So you think you can teach?


By Maria Davou

“If the structure does not permit dialogue, the structure must be changed”
― Paulo Freire

I got a message from a friend asking me whether it is OK that her 5-year-old daughter was asked by her kindergarten teacher to sit on the ‘punishment chair’ (or the ‘naughty chair’ or the ‘time-out chair’ or the ‘you name-it-how-you-like-to-hide-the-word-punishment’). Her daughter was sad and did not know why she had to go to this (pretty scary, if you ask me) chair of isolation or humiliation. Not surprisingly, I was outraged!

And so I realized that I am infinitely patient, eternally calm and beautifully serene with children but furiously angry/painfully furious with adults. Especially adults who have decided to become professional educators.

Punishments (of any kind) are stupid. S.T.U.P.I.D. They are stupid because they mean 1) you have not studied anything on modern pedagogy, 2) you have not read anything on why punishments with children are ineffective and 3) you chose the wrong job.

So back to punishment: it is cruel. But even if you don’t believe it’s cruel and for some reason (that requires soul-searching and psychotherapy) you think it’s lovely, punishment does not work. It does not teach anything good. It does not help the child understand any consequence. Perhaps it does teach the child one thing though: to hide better next time. What punishment teaches the child is to avoid punishment. Be careful, not to avoid repeating the ‘bad’ action. To find a way to avoid being punished for it! Hmmmm…so with your punishments, what do you really teach? Should I spell it out for you?

In fact, if you do not want to spend time reading (easily downloadable) articles from Academia, a little googling always helps. The American Academy of Pediadrics is “against physical punishment in and outside of school.” It urges parents (and even more educators, I guess) “to use healthy discipline methods for children and teens.” Here’s what the children doctors suggest:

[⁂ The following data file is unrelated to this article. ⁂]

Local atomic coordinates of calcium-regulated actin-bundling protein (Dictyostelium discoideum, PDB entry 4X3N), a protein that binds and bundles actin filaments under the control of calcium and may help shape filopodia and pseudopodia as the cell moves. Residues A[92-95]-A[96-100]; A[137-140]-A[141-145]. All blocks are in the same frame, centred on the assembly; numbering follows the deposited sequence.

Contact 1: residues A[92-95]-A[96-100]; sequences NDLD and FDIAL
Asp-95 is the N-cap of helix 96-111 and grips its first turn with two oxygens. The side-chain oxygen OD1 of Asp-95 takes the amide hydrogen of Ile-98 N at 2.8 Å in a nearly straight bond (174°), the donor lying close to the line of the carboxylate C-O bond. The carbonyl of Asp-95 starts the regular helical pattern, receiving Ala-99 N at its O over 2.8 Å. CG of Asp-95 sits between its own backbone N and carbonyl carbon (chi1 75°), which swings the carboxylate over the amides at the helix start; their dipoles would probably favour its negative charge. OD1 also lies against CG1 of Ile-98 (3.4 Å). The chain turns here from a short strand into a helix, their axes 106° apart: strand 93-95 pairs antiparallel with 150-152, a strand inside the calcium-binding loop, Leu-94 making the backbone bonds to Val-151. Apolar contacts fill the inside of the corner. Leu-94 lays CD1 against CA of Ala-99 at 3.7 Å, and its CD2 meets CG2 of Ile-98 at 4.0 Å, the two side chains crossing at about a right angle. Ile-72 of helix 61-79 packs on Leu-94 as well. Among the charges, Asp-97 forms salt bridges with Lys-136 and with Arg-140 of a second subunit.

Praise good behavior.

Be a role model for good behavior.

Set limits and expectations.

Ignore bad behavior or redirect your child away from the bad behavior.

I simply say, model what you want to see. Create a loving, calm, non-violent atmosphere. Accept and involve everyone. Share your values and develop a clear framework within which there’s freedom but for which the limits are clear. Make children feel safe. Respect them. They are allowed to make millions of mistakes. Explain why they are mistakes (not because YOU say so but because they have consequences for the child and the community around them).

Finally, if you (like the teacher at the beginning of this article) like punishing children, there are jobs out there for you. But they have nothing to do with education._

  1. If you google ‘punishment chairs’ or ‘time-out chairs’, you will come across some pretty scary stuff and not only in terms of the issue discussed here but also in terms of objectification, perpetuating stereotypes, toxic masculinity etc. What a world for children…